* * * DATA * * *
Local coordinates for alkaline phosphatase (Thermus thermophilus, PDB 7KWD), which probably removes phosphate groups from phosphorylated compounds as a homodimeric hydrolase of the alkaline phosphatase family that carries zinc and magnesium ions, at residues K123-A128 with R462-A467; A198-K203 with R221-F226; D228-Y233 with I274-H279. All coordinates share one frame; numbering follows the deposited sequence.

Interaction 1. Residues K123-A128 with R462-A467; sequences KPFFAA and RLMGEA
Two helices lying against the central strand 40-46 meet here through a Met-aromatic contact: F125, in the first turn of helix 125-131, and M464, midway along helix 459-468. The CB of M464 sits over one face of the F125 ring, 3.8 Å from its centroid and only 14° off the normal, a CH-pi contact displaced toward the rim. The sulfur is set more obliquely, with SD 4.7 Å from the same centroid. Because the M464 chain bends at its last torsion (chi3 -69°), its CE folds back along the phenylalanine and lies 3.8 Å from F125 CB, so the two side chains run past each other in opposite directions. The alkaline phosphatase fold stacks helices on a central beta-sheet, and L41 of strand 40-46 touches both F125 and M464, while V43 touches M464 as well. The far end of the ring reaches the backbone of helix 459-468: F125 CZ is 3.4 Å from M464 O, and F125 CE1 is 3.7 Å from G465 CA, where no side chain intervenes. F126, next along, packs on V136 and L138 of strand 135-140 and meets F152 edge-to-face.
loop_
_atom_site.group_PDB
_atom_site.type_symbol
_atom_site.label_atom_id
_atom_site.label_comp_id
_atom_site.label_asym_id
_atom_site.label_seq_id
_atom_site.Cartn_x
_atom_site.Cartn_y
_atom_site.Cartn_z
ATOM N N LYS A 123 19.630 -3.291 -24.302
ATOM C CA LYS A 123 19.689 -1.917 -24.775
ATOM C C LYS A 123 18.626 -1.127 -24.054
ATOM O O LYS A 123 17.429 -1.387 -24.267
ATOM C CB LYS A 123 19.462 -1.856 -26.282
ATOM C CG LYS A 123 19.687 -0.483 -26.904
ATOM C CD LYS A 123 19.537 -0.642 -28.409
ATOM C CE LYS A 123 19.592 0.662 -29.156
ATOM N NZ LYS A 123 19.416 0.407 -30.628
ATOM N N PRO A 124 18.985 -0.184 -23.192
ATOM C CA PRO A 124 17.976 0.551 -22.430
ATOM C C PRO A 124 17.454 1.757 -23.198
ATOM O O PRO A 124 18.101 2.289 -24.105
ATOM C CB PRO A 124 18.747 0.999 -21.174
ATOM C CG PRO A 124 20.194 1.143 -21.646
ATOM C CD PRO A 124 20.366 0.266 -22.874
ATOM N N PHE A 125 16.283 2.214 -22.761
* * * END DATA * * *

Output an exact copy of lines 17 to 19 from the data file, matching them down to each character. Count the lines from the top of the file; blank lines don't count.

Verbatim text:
ATOM O O LYS A 123 17.429 -1.387 -24.267
ATOM C CB LYS A 123 19.462 -1.856 -26.282
ATOM C CG LYS A 123 19.687 -0.483 -26.904